Selector Magazine
Spring 2011

Culinary likes and dislikes are culturally acquired; vegemite on toast is to Aussie kids what goat’s cheese on baguette is to little Frenchies. Just like language, these likes and dislikes are engrained in us at a young age without our even realising it.

This cultural acclimatisation may go some way towards explaining the great taste divide in the case of coriander. Some love it, others hate it, and there seems to be very little middle ground.

The leaf of the coriander is immensely popular in Southeast Asian cuisine, where i used as a garnish for many soups, curries and stir-fries, while the roots of the plant, with their deeper flavour, are used as the base for curry pastes and soups.

However as the leaves have strayed across into other countries and cuisines the flavour derision has become apparent. Youthful acculturation may play a part in this, but does not explain how this herb divides people from the same family (my Dad and sister both despise it, I find it fresh and pleasing).

Devoid of the bitter compound that offends the palate of “supertasters,” it appears it is the aroma of the leaf that causes the fraction. Those that don’t like it describe the smell as soapy or bug-like. Our sense of taste and smell has traditionally been an important factor in detecting poison and predators. Perhaps this is an issue of evolution and it is their basic survival instincts that are turning people off?

Fortunately the warm, nutty and gentle citrus flavour of the coriander seeds is less controversial. The dried seeds are used in many cuisines; the French use the seeds in the production of liquors such as Chartreuse; the Germans use them to pickle vegetables and to season cabbage and game dishes; the Belgians brew it into some of their wheat beers; in India the seeds are served roasted as a snack and are the basis for curries such as garam masala.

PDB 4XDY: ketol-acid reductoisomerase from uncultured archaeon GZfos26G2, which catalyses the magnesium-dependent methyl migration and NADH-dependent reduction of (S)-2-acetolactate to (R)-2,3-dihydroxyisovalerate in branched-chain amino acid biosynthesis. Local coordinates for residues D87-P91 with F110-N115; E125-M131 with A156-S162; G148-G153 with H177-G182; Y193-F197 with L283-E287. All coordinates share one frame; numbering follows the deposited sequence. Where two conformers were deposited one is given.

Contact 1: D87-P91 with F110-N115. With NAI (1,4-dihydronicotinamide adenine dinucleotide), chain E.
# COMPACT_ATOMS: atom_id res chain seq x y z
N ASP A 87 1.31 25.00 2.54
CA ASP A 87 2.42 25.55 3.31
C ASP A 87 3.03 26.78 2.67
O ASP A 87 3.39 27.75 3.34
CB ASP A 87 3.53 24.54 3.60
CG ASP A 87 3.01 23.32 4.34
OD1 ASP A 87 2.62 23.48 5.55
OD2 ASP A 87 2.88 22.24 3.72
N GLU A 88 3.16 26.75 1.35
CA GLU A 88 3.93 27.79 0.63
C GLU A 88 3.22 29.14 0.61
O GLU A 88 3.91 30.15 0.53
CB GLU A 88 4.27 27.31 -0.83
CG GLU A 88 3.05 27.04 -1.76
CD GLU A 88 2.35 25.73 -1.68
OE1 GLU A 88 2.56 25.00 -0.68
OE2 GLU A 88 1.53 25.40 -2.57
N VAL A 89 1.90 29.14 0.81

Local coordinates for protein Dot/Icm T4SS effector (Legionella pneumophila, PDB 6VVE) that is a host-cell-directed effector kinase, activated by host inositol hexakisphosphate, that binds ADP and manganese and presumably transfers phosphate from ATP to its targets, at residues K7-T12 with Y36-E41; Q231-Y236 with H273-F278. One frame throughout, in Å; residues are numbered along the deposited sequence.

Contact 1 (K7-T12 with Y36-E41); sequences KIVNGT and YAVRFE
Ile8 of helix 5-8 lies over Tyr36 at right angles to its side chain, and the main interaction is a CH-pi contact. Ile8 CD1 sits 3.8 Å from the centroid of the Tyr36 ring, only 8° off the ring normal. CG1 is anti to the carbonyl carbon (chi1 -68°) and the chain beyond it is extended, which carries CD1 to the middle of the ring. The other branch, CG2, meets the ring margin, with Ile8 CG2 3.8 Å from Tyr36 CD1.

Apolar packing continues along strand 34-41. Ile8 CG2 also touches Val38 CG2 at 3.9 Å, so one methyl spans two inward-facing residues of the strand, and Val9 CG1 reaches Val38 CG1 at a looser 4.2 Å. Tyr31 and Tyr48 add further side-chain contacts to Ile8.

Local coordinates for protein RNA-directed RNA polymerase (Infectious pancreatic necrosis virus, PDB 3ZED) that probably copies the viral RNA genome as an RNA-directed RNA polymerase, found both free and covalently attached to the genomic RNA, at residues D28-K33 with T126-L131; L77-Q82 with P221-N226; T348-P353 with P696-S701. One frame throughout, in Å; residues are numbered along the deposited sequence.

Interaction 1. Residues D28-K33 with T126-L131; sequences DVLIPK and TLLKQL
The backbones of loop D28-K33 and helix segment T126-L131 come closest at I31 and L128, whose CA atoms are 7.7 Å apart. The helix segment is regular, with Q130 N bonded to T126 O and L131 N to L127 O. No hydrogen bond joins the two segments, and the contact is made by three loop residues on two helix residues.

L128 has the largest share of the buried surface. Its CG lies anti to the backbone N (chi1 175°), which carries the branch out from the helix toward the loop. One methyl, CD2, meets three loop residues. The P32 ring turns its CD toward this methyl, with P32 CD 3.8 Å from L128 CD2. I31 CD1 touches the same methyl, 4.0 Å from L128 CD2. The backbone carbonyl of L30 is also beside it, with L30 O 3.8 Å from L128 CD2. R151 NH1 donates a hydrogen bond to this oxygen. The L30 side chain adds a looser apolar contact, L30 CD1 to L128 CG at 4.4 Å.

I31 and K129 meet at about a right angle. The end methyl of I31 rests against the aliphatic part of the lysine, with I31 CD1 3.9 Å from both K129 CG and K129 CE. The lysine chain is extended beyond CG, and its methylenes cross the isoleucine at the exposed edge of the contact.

Mentioned in the bible and discovered in Tutankamen’s tomb, it appears it is the seeds that are the crowd pleaser.


Select and store -

Coriander is known as cilantro in the US and also may be referred to as Chinese parsley (although there are no taste similarities to parsley). Coriander should be stored in the fridge, with roots in cold water and a plastic bag over the leaves. Wash carefully before use to remove grit.  Seeds should be stored whole, in an air-tight container and kept for up to 6 months. Roasting or heating the seeds will enhance their flavour, meanwhile ground seeds will loose their flavour quickly, thus they should be ground just before use.


Coriander loves –

Prawns, chicken, curry, chilli, fish, citrus, pumpkin, carrots

Coriander seeds love -

Citrus, game, cabbage, pickled vegetables, carrots, pork,


Cooking with coriander –

Mix chopped coriander leaves with 2 tbspns of sesame oil, 1 tbspn fish sauce, 2 tbspns fresh lime juice, 1 tbspn brown sugar and pour over cooked rice noodles.  Top with finely chopped red chillies and toasted peanuts.